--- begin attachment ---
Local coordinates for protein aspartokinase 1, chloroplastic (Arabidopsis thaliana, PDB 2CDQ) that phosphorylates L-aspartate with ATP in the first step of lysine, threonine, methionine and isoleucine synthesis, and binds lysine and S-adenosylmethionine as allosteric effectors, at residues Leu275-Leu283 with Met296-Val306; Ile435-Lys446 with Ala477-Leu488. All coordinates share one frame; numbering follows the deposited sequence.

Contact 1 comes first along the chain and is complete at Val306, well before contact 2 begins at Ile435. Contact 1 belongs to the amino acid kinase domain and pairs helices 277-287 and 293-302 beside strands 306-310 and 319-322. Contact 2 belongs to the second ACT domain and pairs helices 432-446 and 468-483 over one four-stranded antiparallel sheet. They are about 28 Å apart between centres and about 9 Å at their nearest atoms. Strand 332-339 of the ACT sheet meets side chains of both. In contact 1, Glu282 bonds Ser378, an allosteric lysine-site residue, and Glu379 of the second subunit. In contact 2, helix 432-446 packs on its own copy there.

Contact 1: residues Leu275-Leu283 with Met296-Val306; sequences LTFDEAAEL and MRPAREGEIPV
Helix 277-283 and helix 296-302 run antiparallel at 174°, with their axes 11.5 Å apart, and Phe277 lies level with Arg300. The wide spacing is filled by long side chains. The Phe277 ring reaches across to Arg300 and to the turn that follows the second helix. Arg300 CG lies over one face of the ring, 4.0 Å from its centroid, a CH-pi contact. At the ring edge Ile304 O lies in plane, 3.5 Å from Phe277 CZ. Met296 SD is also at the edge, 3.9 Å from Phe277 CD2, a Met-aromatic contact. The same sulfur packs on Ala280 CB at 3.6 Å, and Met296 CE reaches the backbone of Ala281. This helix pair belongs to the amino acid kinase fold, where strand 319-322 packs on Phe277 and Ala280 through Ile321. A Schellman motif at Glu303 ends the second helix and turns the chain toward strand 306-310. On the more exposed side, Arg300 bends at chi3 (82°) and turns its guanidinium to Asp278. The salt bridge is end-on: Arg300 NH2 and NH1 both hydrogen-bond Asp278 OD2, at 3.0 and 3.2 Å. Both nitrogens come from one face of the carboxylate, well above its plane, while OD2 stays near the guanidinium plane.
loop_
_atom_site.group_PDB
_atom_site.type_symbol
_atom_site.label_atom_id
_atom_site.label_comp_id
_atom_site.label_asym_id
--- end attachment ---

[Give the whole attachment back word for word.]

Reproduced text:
Local coordinates for protein aspartokinase 1, chloroplastic (Arabidopsis thaliana, PDB 2CDQ) that phosphorylates L-aspartate with ATP in the first step of lysine, threonine, methionine and isoleucine synthesis, and binds lysine and S-adenosylmethionine as allosteric effectors, at residues Leu275-Leu283 with Met296-Val306; Ile435-Lys446 with Ala477-Leu488. All coordinates share one frame; numbering follows the deposited sequence.

Contact 1 comes first along the chain and is complete at Val306, well before contact 2 begins at Ile435. Contact 1 belongs to the amino acid kinase domain and pairs helices 277-287 and 293-302 beside strands 306-310 and 319-322. Contact 2 belongs to the second ACT domain and pairs helices 432-446 and 468-483 over one four-stranded antiparallel sheet. They are about 28 Å apart between centres and about 9 Å at their nearest atoms. Strand 332-339 of the ACT sheet meets side chains of both. In contact 1, Glu282 bonds Ser378, an allosteric lysine-site residue, and Glu379 of the second subunit. In contact 2, helix 432-446 packs on its own copy there.

Contact 1: residues Leu275-Leu283 with Met296-Val306; sequences LTFDEAAEL and MRPAREGEIPV
Helix 277-283 and helix 296-302 run antiparallel at 174°, with their axes 11.5 Å apart, and Phe277 lies level with Arg300. The wide spacing is filled by long side chains. The Phe277 ring reaches across to Arg300 and to the turn that follows the second helix. Arg300 CG lies over one face of the ring, 4.0 Å from its centroid, a CH-pi contact. At the ring edge Ile304 O lies in plane, 3.5 Å from Phe277 CZ. Met296 SD is also at the edge, 3.9 Å from Phe277 CD2, a Met-aromatic contact. The same sulfur packs on Ala280 CB at 3.6 Å, and Met296 CE reaches the backbone of Ala281. This helix pair belongs to the amino acid kinase fold, where strand 319-322 packs on Phe277 and Ala280 through Ile321. A Schellman motif at Glu303 ends the second helix and turns the chain toward strand 306-310. On the more exposed side, Arg300 bends at chi3 (82°) and turns its guanidinium to Asp278. The salt bridge is end-on: Arg300 NH2 and NH1 both hydrogen-bond Asp278 OD2, at 3.0 and 3.2 Å. Both nitrogens come from one face of the carboxylate, well above its plane, while OD2 stays near the guanidinium plane.
loop_
_atom_site.group_PDB
_atom_site.type_symbol
_atom_site.label_atom_id
_atom_site.label_comp_id
_atom_site.label_asym_id